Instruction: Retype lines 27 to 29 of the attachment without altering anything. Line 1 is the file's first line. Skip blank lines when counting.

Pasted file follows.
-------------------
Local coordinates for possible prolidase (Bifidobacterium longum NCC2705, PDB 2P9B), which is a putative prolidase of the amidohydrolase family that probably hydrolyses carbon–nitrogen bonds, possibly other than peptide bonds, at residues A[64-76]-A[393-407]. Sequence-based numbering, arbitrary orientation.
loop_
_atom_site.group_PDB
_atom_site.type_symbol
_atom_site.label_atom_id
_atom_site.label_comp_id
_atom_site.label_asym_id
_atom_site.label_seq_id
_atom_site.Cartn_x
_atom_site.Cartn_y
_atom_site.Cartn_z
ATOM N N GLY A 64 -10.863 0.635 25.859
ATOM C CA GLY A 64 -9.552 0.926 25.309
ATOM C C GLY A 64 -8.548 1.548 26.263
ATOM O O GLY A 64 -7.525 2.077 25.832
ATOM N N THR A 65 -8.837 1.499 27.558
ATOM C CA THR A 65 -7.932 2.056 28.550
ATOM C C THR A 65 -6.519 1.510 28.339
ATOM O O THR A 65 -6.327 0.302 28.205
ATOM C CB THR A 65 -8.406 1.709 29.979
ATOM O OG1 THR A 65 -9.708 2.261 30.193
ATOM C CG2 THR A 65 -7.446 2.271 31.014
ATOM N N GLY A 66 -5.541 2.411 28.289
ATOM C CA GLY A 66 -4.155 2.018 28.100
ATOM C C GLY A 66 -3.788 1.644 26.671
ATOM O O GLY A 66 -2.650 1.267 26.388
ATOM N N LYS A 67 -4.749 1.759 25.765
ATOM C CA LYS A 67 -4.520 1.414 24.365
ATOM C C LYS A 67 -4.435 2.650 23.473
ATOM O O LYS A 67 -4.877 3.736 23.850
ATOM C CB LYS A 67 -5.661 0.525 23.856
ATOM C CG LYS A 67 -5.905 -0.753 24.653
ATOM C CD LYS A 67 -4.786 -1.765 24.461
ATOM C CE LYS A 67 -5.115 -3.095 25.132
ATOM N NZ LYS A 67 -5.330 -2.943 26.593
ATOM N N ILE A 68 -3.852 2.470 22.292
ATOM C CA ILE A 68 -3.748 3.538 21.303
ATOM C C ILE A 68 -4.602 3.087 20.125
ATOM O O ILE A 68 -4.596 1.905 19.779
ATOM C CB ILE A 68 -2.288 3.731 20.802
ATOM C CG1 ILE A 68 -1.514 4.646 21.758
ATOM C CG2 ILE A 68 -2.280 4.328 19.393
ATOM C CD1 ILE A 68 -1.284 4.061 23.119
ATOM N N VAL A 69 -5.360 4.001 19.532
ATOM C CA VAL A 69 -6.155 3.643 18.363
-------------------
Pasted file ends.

ATOM N N LYS A 67 -4.749 1.759 25.765
ATOM C CA LYS A 67 -4.520 1.414 24.365
ATOM C C LYS A 67 -4.435 2.650 23.473